Something about the Holidays and trains…..
As a photographer, I’m drawn to details (or as someone keen on details I’m drawn to photography?) and amidst 1,500 miles of Christmas holiday auto travel, my family managed a detour to the Carnegie Science Museum in Pittsburgh. And while these images have nothing to do with my regular photography pursuits, they hopefully appeal to that innate kid in all of us…. the detail is quite remarkable, but easily overlooked.
It’s hard to fathom the size of this miniature railroad and village….. as calling it a “train set” would be equivalent to calling New York City a hamlet. Like a pond, one could easily walk past and miss all that’s going on; it’s just a quiet body of water until you stare long enough to notice tadpoles, tiny fish, lilly pads, dragonflies, and frogs.
Similarly, in this little train universe, circa late 1930s, details are there to be discovered as well…. if you slow down and take a look.
For instance, as a caboose cruises by, you can almost not help but imagine one of the conductors drinking coffee as a farm’s silo passes in the distance.
Next to the airport, a gentlemen reads a newspaper while leaning against his car. What’s he waiting for? What’s in the news? And near the Sharon Steel Mill, coal cars sit waiting to unload the raw materials for the steel which would build much of America.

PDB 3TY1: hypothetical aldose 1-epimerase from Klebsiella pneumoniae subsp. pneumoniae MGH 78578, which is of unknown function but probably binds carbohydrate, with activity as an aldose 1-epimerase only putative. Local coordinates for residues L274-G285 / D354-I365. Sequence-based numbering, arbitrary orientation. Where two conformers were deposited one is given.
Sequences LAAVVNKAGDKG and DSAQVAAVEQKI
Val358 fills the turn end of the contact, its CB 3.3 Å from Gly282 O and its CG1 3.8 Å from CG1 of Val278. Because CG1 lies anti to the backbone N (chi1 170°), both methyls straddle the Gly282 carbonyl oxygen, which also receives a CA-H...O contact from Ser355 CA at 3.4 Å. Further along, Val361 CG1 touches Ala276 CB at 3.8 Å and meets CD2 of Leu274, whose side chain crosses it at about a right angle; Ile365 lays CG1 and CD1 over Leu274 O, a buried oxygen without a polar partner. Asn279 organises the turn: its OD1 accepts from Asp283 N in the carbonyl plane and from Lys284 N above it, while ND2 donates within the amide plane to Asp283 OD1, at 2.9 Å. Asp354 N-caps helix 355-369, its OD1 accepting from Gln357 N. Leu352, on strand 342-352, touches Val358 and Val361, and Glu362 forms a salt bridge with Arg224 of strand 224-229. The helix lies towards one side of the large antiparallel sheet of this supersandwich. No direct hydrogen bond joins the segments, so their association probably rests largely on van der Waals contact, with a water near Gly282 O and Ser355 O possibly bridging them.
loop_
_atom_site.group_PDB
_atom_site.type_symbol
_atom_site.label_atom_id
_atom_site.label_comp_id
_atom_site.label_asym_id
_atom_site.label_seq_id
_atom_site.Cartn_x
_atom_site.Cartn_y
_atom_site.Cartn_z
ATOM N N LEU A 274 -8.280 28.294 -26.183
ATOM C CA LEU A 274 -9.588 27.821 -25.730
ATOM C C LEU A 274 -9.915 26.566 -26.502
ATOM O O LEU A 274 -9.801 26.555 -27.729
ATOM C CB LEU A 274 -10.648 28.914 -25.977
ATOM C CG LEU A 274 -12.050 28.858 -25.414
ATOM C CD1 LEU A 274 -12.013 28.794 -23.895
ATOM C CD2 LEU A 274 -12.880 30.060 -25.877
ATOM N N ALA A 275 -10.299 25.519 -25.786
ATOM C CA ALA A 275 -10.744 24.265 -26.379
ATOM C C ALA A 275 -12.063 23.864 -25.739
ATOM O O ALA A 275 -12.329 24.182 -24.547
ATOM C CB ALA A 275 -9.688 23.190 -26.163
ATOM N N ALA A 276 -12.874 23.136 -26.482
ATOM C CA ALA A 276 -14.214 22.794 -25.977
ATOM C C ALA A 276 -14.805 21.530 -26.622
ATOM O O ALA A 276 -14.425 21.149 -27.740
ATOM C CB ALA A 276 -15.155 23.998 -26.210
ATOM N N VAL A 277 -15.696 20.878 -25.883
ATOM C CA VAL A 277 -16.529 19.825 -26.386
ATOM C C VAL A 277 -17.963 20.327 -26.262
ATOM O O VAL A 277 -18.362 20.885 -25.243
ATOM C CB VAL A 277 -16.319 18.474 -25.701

At the far end of the display a crowd at a small train station awaits the arrival of a passenger train.
And a woman dressed in her Sunday best emerges from a house as a diesel locomotive approaches and an oil delivery truck passes on a nearby street. To the right someone emerges from a shed.
The one detail that impressed me most went unnoticed until I got home and zoomed in on my computer. Here’s an image of Forbes field in the center of the display’s village. There are 23,000 fans in the stands and a player is running toward second base.
… actually, he’s not running but diving in what appears to be an attempt to steal second; his feet point up to the sky, his hands the only body parts touching the ground. The umpire standing behind is studying the base, preparing to make the call.
Anyway, I’m sure there are other huge miniature train displays out there (a train aficionado I’m not), but anyone can appreciate the effort and time that went into this little universe; especially in a society where so much is “instant” and where “taking a step back” to absorb detail is a luxury rarely afforded or taken.
Alas, my family had to move having only touched the surface; for instance I learned afterwards that I missed Punxsutawney Phil at Gobbler’s Knob and tons of other details (e.g, there are over 250,000 trees, 85 automobiles and 22 horse-drawn vehicles and 105 animations).
But if you are in Pittsburgh sometime, check it out the Carnegie Science Center, the kid in you will be sure to emerge if you just take the time.